Brain Injury Can Lead to Mental Health Issues

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Brain Injury Can Lead to Mental Health Issues
Brain Injury Can Lead to Mental Health Issues

During the last decade, medical science has elucidated a myriad of expressions of mild traumatic brain injury (mTBI), and shown that in some cases, there is the presence of cellular and ultrastructural alterations. mTBI, also known as a concussion, is expressed in how neurons and their supporting cells utilize their energy substrate, glucose, and this impairment is termed “metabolic vulnerability,” implying that sustaining a second impact, while still symptomatic, is detrimental to successful recovery or could lead to long-term effects.

Most instances of concussions are self-limited, and resolve within the first week. However, there is the chance that in about 10% of cases, a more prolonged clinical course will transpire, constituting post-concussion syndrome (up to 8 weeks post-injury), or the prolonged post-concussion syndrome (9 weeks and longer). Concussion symptoms usually consist of the following: Headache, memory loss, dizziness, balance abnormalities, sleep disturbance, visual abnormalities, poor school performance, and others.

Emerging research is now suggestive that head impacts may commonly occur during contact sports in which symptoms may not develop and there are no outward or visible signs of neurological dysfunction. These impacts are thus not recognized at the clinical level. This evidence includes biophysics data, advanced neuro-imaging findings, and forensic analyses of the brains of former football players who did not have a diagnosis of concussion during their playing career, as well as in laboratory animals subjected to mild traumatic forces.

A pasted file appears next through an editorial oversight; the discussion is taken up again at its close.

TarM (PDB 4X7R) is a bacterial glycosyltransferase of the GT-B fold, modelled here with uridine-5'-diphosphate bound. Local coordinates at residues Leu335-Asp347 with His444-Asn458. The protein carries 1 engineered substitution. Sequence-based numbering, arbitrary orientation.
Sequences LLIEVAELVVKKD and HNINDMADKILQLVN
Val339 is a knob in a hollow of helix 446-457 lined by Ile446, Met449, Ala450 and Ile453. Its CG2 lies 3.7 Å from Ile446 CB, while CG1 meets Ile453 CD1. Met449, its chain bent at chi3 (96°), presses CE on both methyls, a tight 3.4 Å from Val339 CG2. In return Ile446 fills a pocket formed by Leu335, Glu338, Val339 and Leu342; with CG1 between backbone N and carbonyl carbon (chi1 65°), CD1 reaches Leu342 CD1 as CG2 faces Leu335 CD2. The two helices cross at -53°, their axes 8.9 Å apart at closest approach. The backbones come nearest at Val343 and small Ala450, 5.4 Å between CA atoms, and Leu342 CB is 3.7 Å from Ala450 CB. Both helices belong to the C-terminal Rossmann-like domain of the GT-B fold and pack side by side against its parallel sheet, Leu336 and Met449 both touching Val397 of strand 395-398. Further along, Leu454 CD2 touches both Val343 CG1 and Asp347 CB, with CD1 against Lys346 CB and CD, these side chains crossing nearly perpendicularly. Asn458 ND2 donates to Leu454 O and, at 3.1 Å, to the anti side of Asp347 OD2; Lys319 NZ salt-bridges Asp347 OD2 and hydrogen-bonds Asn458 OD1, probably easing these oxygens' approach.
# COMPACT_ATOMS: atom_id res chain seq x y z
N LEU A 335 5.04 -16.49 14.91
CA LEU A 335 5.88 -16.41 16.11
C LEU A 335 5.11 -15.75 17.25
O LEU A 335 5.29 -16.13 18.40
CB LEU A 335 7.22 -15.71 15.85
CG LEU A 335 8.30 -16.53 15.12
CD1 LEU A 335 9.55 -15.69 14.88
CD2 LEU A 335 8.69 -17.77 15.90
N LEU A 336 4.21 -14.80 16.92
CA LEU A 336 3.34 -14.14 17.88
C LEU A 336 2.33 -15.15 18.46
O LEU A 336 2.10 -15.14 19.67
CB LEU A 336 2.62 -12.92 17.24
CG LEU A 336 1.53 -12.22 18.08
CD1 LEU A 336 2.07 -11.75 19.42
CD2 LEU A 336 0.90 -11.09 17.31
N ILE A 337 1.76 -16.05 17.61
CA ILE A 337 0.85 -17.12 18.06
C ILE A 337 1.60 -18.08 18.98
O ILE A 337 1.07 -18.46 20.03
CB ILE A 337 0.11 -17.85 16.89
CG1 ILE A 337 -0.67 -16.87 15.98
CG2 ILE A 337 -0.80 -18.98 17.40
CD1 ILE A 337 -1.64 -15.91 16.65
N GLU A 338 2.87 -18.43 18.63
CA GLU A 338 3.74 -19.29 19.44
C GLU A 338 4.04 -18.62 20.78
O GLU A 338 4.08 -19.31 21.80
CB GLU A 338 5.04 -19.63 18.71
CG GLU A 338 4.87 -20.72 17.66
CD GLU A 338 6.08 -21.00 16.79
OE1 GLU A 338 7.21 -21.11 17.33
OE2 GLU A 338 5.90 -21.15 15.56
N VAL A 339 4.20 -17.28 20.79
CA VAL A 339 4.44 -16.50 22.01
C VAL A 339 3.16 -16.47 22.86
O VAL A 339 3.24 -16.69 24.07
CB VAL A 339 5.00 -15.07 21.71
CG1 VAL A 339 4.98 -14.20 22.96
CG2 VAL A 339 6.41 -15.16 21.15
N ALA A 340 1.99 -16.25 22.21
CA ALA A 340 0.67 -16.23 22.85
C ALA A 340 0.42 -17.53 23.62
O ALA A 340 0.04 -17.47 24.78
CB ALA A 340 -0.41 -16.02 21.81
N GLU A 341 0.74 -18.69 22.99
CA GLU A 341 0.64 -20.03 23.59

Thus, the concept of minimal or “subconcussive” injury requires examination and consideration for the potential role that it may play in anatomical and/or physiological damage, given that the effects of these injuries are clinically expressed later in life. If true, subconcussion is a previously unrecognized phenomenon that needs to be further explored and at the same time, contemporaneously appreciated for its ability to cause important future detrimental neurological effects.

The potential relationship between trauma to the brain and long-term neurodegeneration was implied until dementia pugilistica (DP) was defined in 1928 by Harrison Martland, who was the medical examiner in Essex County, New Jersey. He identified changes in the brains of former boxers, consisting of both gross and microscopic alterations.

DP is believed to occur in approximately 20% of former professional boxers. More recently, it became apparent that what was considered even “mild” TBI could be associated with degeneration of projecting axons to the brainstem. Jennian F. Geddes, MD, now retired but formerly of the University of London, and colleagues discovered that abnormal accumulations of the major brain structural protein tau could be found in humans as a consequence of repetitive head injury.